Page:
The onset peaks for many mental health disorders and problems in adolescence parallels substantial maturational changes in the brain.
Thanks to advances in neuroimaging over the last two decades, particularly in acquisition and analysis of magnetic resonance imaging (MRI) data, we now have detailed knowledge about the multifaceted and regional maturational processes taking place in the brain across childhood and adolescence.
Further large-scale studies and longitudinal studies are needed to investigate the intricate links between structural and functional brain maturational processes and emerging mental health problems in adolescence, to discover genetic, environmental, and psychosocial risk and protective factors, and to understand the neurocognitive developmental basis of socioeconomic, psychosocial and sex gradients in mental health.
About the group
The Neurocognitive Development group will focus on three important elements of daily life of youth.
First, recent studies have documented relations between socioeconomic status and cognition and brain structure and function. These associations have, however, not been explored in countries with high equality, such as Norway, and the involved mechanisms are poorly understood. Studies directly testing the hypothesis that relatively low socioeconomic status can alter mental health outcomes via neurocognitive developmental processes are also needed.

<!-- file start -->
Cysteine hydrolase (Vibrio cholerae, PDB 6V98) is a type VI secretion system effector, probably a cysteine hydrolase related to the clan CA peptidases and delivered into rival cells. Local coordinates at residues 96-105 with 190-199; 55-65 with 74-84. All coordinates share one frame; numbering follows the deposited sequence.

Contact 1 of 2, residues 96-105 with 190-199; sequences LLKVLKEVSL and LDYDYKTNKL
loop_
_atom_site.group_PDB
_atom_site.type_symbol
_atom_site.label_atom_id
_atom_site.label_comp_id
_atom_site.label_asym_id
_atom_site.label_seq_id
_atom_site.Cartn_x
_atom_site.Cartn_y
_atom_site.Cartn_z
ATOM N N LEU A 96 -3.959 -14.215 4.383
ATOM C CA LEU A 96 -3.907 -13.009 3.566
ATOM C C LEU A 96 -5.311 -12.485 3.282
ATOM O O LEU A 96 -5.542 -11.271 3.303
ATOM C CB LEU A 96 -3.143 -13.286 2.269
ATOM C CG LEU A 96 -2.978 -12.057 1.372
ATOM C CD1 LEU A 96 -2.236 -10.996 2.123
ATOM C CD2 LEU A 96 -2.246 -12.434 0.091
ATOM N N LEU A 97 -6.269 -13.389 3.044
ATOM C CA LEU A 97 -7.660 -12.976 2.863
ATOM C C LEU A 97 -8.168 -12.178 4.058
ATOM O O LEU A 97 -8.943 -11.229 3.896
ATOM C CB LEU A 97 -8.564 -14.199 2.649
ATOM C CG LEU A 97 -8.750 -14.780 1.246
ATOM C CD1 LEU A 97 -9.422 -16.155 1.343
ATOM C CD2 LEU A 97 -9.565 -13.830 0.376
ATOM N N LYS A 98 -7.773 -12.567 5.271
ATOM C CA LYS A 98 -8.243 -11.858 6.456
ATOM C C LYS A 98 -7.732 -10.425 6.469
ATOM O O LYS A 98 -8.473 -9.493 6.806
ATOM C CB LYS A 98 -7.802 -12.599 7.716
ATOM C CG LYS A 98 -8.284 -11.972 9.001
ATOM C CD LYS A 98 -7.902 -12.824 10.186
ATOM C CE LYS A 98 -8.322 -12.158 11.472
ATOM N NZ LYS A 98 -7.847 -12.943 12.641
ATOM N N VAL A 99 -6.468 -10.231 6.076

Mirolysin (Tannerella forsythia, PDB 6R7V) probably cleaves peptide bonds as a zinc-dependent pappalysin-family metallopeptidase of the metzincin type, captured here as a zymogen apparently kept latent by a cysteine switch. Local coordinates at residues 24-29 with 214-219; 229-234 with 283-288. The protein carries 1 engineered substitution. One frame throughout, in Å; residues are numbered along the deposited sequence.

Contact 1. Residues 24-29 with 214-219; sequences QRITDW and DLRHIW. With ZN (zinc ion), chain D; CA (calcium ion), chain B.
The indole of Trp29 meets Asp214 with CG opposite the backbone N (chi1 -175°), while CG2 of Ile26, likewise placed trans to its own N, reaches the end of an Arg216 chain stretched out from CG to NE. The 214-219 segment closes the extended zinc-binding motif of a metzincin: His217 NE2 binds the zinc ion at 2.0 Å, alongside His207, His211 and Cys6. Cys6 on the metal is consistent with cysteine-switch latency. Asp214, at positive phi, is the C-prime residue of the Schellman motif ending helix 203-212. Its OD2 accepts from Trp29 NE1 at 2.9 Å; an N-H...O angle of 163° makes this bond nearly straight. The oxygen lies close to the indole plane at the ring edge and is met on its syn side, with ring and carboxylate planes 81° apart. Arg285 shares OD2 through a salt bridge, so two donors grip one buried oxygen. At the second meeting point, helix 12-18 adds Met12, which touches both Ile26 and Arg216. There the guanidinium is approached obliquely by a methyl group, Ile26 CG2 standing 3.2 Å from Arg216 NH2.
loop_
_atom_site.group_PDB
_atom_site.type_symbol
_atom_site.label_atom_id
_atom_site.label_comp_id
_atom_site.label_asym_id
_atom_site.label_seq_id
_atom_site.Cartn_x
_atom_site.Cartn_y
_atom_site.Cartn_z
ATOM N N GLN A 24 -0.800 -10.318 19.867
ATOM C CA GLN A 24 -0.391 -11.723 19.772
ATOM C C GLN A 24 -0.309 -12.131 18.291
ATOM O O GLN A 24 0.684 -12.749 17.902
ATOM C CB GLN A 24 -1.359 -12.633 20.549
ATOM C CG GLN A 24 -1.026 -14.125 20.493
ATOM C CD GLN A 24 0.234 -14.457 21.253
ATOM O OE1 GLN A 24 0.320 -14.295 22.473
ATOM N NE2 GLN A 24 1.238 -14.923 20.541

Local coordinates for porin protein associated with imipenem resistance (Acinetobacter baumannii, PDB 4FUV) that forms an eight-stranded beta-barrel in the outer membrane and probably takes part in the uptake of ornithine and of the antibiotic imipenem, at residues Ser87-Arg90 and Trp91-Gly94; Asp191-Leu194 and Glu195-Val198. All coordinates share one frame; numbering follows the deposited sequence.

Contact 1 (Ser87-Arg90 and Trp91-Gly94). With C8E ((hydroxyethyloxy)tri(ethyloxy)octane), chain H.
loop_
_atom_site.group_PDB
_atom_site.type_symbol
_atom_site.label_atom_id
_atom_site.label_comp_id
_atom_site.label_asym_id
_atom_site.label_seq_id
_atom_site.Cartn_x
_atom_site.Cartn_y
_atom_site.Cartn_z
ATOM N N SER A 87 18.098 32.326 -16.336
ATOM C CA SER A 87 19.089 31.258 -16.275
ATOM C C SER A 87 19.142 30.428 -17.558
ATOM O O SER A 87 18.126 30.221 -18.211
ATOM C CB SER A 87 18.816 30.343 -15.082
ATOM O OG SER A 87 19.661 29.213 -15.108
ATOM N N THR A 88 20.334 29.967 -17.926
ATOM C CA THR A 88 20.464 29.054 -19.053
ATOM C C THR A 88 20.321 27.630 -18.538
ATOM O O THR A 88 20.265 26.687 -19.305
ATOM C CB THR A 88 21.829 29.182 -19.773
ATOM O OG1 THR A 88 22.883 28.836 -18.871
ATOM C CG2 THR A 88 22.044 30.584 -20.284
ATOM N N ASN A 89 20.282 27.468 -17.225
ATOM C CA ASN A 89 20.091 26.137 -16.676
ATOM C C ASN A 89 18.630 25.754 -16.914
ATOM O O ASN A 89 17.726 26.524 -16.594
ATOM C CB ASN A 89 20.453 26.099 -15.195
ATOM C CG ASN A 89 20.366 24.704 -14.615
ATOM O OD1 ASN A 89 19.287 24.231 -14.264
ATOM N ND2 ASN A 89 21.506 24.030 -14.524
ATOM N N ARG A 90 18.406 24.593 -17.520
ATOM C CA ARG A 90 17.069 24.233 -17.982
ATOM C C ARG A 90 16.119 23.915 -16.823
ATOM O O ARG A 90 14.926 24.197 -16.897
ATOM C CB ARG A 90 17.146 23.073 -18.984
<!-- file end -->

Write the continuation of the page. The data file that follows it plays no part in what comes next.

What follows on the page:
Second, it is known that adolescence is a period of life that involves novel psychosocial demands and challenges, such as increasing independence from parents and a need to navigate increasingly complex and intimate relationships with peers. A key aspect is thus to investigate psychosocial factors important to the everyday life of adolescents.
Third, the large sex differences in the prevalence of many mental health disorders and in substance abuse stand in contrast to the more subtle or inconclusive evidence for mean sex differences in brain development. This discrepancy suggests that we need to move beyond analyzing mean levels, and we have recently shown sex differences in variability in brain measures. This might have functional and clinical implications, and constitute a promising research avenue.
The overarching goal of this research group is to discover how neurocognitive developmental processes, in interplay with demographic and psychosocial factors, may augment risk or promote resilience for mental health problems during adolescence.
By using data from
1) large open international datasets
2) unique existing longitudinal projects lead by the group members and collaborators
3) collecting new data with an unprecedented fusion of methods and measures
the work of the research group will provide unique opportunities to understand the neurocognitive developmental processes of emerging mental health problems and their gradients.